15 Steam Next Fest demos you should play first this February

The first Steam Next Fest of 2024 is officially upon us, though this year there have been so many demos going live early that you may well have played a bunch of them already without even knowing it. Still, in case you need a helping hand cutting through the many hundreds, if not thousands of free demos that are currently jostling for your eyeballs on Steam, we’ve put together this shortlist of recommendations to get your started.

There are 15 picks here, covering everything from citybuilders to horror games – and a lot of these are games we’ve never written about before, either. But, in case you are looking for demos of more well-known PC games, we’ve also listed some of the big obvious choices you might want to check out as well (and all the other demos we’ve written about over the last couple of weeks). You know, because we’re nice like that. So come and join us for 15 (plus!) Next Fest demos to get you going.

Below you’ll find our hand-picked recommendations from the team, which are all based on demos that we’ve been able to try in advance. You can view the full Next Fest line-up here if you’d rather browse through the whole catalogue on Steam, but as with every one of these events, there are always loads of games that are worth trying beyond what we’ve listed here – including plenty of bigger names that we’ve covered extensively elsewhere on the site. For completeness sake, we’ve included those games below, with links to both things we’ve written about them and their respective Steam pages, so you can either read more about them or just go and check them out directly. The choice is yours. But if you’re looking for 15 games you likely haven’t heard about before, then read on below for some fresh new indie picks.

Reus 2

A mossy giant looks over a Japanese-inspired town in Reus 2
Image credit: Firesquid

Edwin: I didn’t realise how much I’ve been yearning to play a god sim till I sat down with Reus 2. God sims can be a very laidback genre, for all the talk of being all-seeing, all-knowing and all-meddling – gods are notorious for being absentee landlords, after all, whereas I’ve been playing a lot of strategy games and RPGs lately that go heavy on the old micromanagement. Reus 2 is gloriously gentle, capturing Black & White at its most spaced-out. You’ve got a fully rotatable, 2D planet and three kindly giants to do your bidding. Care of these giants, you can turn sections of crust into biomes such as rainforest, ocean and desert, and place resources such as fruit trees and crystal deposits. Then you sit back to watch nascent humans scurry about foraging, raising towns, herding, or just cooling their heels in the surf.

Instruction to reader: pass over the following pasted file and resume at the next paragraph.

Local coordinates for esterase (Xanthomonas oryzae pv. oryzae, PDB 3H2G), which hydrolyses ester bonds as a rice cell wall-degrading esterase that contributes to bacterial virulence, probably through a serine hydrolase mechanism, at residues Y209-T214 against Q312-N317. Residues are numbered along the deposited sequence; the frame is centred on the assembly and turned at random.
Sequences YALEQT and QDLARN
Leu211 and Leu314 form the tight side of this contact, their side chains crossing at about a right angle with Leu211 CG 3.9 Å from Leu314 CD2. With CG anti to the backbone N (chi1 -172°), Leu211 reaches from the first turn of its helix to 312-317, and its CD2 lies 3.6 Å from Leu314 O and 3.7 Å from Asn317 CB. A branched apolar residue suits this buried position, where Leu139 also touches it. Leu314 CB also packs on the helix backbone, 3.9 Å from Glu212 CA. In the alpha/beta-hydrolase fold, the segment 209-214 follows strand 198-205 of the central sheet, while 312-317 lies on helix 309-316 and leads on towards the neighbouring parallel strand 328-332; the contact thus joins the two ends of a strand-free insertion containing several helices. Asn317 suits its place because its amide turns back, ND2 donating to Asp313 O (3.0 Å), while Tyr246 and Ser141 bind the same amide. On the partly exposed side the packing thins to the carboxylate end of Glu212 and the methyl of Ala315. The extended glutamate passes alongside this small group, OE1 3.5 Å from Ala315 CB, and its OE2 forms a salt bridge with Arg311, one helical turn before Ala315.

That’s the early game, anyway. There’s a war component later, and a perfectionist alchemical undertow in the shape of combining specific believer communities with specific resources to produce a flourishing civilisation. But the machine of history only advances when your giants act, with historical time represented as purple points that add up into changes of era. Everything the little people do on the surface takes place in a blissful purgatory, and watching them go about their lives is a balm. Back in 2013, Alec Meer called the first Reus “my ideal screensaver”. Here in the grim salvages of 2024, I nod my head in agreement.

Download the demo on Steam right here.

Crow Country

A horrible monster with long limbs chases a woman in Crow Country
Image credit: SFB Games

Katharine: If you have a hankering for some olde Resident Evil spookings with chunky PS1-Final Fantasy VII-style characters to tank around in, get thyself to Crow Country, one of two upcoming games this year from the devs behind Tangle Tower. You play Mara Forest as you investigate the mysterious disappearance of Edward Crow, the owner of the eponymous theme park, at said eponymous theme park. Only this isn’t a happy, haha fun times kind of joint anymore. This rundown maze of buildings is thick with a yellow-green smog, and not at all kosher trails of gibs and garbage bags strewn across the floor. Yes, something terrible clearly went down in this place, and it doesn’t take long for you to find out exactly what it is. Just mind your health bar, as you can only check on how you’re doing from within the menu screen. Just like the good old days, eh?

Download the demo on Steam right here.

Duck Detective

A duck detective holds a book on a rainy pavement in Duck Detective
Image credit: Happy Broccoli Games

Alice Bee: I was expecting Duck Detective to be a cutesy, cartoony puzzle game – and it is, indeed, that. As the Duck Detective, you investigate a charming and whimsical crime: an anthropomorphic animal is stealing the lunches of the other animals at the bus company they work at, right out of the office fridge. The Duck Detective gathers evidence from a scene and can then fit the right verbs and nouns in the right gaps of a deduction he’s written in his notebook (in a sort of My First Golden Idol). Some things he can look at in more detail, for more specific clues, like a calendar that can tell you what day it is and what events are coming up during the week.

The animation and art style is lovely, like a kid’s sticker book. But the little spike on this otherwise conventional volleyball is that the trope of a washed up, bitter private investigator is played extremely straight. The first thing the Duck Detective says, in a gravelly drawl, is that he’s a “freshly divorced duck” who can’t afford his rent. This is, to me, extremely conceptually funny. It’s like the “one human actor in a cast of Muppets” thing except the human is still also a Muppet, somehow. Excellent.

Download the demo on Steam right here.

Death Of A Wish

A young boy battles a large man in a cloak in Death Of A Wish
Image credit: Syndicate Atomic